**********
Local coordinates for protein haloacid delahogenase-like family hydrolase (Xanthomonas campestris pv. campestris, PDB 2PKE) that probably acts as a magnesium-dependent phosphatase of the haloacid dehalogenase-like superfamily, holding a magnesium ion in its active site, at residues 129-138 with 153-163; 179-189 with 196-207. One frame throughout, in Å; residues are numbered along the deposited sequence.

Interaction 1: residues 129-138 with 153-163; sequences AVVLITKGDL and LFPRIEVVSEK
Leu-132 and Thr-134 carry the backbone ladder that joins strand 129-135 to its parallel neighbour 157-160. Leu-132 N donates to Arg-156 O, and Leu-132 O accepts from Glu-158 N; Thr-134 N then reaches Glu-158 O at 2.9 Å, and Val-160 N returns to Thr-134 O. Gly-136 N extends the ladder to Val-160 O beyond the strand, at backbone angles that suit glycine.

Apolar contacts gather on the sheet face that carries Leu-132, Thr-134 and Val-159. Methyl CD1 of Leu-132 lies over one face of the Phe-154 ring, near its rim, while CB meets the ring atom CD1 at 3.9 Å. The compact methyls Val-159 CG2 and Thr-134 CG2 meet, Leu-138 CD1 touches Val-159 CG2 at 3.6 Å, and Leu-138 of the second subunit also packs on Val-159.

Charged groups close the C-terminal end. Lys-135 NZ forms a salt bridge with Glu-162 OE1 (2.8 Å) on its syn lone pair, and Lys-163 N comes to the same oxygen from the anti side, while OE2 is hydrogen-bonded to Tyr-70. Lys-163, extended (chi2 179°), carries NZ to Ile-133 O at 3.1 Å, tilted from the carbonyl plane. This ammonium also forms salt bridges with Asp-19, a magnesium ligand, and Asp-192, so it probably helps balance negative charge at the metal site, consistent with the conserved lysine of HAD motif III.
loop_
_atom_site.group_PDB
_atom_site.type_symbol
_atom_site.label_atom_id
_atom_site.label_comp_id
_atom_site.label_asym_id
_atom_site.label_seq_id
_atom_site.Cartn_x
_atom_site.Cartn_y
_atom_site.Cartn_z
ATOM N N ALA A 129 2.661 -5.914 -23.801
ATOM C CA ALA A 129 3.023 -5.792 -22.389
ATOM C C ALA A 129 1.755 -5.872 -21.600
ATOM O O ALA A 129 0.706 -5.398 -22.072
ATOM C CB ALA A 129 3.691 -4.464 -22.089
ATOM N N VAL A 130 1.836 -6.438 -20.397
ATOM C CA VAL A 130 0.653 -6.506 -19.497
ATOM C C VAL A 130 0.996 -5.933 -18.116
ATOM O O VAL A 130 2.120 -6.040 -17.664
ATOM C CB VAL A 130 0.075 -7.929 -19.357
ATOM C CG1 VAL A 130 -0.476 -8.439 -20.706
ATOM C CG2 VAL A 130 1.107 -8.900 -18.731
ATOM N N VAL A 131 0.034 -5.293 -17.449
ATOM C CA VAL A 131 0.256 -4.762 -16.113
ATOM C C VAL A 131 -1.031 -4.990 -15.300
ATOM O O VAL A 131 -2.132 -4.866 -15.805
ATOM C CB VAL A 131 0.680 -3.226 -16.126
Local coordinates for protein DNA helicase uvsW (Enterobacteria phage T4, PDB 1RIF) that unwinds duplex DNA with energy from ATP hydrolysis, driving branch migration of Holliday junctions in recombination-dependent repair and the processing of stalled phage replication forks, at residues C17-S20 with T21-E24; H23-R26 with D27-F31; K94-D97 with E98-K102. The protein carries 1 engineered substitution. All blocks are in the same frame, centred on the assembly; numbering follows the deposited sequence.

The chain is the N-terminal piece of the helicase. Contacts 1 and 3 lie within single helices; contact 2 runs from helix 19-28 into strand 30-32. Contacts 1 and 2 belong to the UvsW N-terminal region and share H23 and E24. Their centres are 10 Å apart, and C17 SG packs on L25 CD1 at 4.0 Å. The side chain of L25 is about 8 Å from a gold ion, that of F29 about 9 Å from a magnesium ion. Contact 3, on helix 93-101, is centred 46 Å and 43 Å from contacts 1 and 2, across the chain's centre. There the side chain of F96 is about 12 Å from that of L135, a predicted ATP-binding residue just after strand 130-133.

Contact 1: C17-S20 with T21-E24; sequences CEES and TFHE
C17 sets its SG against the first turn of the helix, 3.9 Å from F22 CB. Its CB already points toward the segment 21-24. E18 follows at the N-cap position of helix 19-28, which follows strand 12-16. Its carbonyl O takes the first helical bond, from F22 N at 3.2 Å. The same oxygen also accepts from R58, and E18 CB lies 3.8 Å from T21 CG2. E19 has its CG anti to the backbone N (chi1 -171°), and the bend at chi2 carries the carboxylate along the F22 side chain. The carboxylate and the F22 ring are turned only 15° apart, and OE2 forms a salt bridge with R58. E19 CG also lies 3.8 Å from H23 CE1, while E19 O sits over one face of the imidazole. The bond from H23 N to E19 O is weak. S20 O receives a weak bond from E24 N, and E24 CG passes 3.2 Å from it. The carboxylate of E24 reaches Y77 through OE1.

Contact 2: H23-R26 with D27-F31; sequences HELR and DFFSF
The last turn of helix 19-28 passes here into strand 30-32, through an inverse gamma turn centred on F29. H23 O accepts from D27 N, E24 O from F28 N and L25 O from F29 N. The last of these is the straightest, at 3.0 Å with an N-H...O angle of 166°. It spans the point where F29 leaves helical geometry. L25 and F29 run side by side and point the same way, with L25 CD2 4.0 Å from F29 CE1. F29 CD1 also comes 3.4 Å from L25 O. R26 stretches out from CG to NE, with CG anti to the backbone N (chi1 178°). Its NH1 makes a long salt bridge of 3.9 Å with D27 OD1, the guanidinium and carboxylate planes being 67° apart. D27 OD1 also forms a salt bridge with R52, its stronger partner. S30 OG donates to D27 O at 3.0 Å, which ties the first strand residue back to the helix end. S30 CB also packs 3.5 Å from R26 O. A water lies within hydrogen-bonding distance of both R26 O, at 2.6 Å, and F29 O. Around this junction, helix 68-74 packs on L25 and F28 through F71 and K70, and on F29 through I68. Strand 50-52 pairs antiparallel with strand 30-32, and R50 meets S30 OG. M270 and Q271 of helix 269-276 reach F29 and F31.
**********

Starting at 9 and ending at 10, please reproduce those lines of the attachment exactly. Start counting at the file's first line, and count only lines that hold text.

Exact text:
_atom_site.label_atom_id
_atom_site.label_comp_id